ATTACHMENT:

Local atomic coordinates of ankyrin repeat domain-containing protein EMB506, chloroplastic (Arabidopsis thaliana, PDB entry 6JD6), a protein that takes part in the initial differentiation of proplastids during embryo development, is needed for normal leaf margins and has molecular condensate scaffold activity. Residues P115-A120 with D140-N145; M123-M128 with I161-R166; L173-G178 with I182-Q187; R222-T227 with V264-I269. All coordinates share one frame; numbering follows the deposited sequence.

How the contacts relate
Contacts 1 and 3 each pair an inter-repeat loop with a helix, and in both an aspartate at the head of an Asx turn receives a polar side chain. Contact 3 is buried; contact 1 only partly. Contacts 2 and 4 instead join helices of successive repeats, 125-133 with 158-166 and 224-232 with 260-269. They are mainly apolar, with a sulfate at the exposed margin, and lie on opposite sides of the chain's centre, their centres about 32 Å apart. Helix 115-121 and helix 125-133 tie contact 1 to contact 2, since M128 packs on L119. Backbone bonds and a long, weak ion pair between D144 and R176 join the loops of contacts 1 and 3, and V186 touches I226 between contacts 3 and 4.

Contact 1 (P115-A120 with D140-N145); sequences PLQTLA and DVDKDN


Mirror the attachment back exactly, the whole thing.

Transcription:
Local atomic coordinates of ankyrin repeat domain-containing protein EMB506, chloroplastic (Arabidopsis thaliana, PDB entry 6JD6), a protein that takes part in the initial differentiation of proplastids during embryo development, is needed for normal leaf margins and has molecular condensate scaffold activity. Residues P115-A120 with D140-N145; M123-M128 with I161-R166; L173-G178 with I182-Q187; R222-T227 with V264-I269. All coordinates share one frame; numbering follows the deposited sequence.

How the contacts relate
Contacts 1 and 3 each pair an inter-repeat loop with a helix, and in both an aspartate at the head of an Asx turn receives a polar side chain. Contact 3 is buried; contact 1 only partly. Contacts 2 and 4 instead join helices of successive repeats, 125-133 with 158-166 and 224-232 with 260-269. They are mainly apolar, with a sulfate at the exposed margin, and lie on opposite sides of the chain's centre, their centres about 32 Å apart. Helix 115-121 and helix 125-133 tie contact 1 to contact 2, since M128 packs on L119. Backbone bonds and a long, weak ion pair between D144 and R176 join the loops of contacts 1 and 3, and V186 touches I226 between contacts 3 and 4.

Contact 1 (P115-A120 with D140-N145); sequences PLQTLA and DVDKDN